Sydney, May 1 : Oxford University Press has come up with a list 307 words that gives adults a peek into the lingo used by today's generation.
The list was compiled from the writing of 1000 Victorian and South Australian students and analysed by researchers at Melbourne University.
It showed that the words like 'mother' and 'father', commonly used 30 years ago, have now been substituted by 'mum' and 'dad', while use of Mr and Mrs has almost vanished.
According to the researchers, social, geographic and gender differences have also had a major impact over the evolving lexicon.
While girls are more likely to use words that suggest relationships/connections with other people like mum, aunty, and sister, and possessive adjectives implying sharing like ours, on the other hand boys use more of possessive pronouns like mine, his etc.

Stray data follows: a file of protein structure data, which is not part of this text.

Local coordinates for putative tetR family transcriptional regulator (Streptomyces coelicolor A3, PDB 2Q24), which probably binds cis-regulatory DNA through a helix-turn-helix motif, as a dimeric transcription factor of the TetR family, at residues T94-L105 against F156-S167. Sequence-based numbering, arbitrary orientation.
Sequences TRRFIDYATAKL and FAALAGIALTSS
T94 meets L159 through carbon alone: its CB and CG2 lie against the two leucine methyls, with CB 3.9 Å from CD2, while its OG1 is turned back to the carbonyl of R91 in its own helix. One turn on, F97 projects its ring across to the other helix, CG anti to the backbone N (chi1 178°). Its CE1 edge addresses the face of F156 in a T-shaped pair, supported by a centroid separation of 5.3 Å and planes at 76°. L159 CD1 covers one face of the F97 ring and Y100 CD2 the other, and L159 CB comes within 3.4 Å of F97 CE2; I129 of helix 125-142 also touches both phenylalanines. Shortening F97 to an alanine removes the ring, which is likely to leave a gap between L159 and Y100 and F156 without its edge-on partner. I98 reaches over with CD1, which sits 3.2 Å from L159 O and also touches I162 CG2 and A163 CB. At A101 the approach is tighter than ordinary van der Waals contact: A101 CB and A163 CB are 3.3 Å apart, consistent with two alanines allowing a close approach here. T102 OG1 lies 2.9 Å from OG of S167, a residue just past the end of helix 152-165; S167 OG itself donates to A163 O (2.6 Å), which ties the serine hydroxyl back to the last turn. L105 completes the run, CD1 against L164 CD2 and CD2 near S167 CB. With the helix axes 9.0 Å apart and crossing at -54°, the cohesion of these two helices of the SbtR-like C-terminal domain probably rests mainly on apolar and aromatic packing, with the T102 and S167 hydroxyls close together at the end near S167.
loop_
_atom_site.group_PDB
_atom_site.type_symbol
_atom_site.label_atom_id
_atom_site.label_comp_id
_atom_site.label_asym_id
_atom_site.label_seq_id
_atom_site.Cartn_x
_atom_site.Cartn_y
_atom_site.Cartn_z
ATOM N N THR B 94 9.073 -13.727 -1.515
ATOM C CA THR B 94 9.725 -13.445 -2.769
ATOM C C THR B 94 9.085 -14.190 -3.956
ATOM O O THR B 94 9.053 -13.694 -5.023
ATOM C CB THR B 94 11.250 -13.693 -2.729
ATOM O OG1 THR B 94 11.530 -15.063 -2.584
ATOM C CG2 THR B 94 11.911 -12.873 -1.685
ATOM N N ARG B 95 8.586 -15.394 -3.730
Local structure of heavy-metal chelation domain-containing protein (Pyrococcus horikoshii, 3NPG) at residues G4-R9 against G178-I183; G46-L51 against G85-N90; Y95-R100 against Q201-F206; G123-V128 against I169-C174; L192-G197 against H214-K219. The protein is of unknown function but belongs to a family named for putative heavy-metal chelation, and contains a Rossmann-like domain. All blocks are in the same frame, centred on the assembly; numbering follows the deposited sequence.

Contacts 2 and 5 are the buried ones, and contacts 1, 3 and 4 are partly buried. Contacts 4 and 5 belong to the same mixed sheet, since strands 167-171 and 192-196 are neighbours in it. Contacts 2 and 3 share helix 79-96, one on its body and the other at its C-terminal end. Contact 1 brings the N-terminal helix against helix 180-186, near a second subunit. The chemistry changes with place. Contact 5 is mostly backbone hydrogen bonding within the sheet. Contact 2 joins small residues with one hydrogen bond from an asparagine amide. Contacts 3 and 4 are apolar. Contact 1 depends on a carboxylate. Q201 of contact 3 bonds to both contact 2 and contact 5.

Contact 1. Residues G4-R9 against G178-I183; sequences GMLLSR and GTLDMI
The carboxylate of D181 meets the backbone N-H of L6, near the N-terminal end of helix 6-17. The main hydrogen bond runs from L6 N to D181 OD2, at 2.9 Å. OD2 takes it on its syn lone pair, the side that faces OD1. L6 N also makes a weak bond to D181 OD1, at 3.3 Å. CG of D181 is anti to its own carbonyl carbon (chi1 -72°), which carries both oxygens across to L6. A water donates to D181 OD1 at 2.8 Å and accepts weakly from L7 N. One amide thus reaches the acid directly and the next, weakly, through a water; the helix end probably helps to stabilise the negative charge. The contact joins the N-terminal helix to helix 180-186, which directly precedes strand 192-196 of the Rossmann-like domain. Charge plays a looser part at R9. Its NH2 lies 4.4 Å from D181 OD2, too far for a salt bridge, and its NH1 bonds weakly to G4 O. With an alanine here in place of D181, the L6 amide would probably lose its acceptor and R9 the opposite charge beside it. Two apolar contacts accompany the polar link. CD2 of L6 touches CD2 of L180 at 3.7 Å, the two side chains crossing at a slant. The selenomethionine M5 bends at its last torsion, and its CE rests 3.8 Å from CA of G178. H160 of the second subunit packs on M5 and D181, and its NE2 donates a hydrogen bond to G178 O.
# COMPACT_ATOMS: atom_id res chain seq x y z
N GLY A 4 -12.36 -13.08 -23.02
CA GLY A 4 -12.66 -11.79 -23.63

They use more of the words relating to danger and heroism like dragon, monster, snake and scary.
"The boys are more egocentric than the girls," The Age quoted Professor Joseph Lo Bianco, chair of language and literacy education at Melbourne University, as saying.
Julie Baillie, from the primary division of Oxford University Press believes that a "vocabulary of consumerism" has evolved through more common use of words such as bought, new, shop, shops, shopping, want and wanted.
The researchers found that the languages spoken at home also play a key role in changing the vocabulary.
"In none of the English-speaking homes is the word cousin ever mentioned, whereas in bilingual homes it seems the social network extends to the broader family," said Professor Lo Bianco.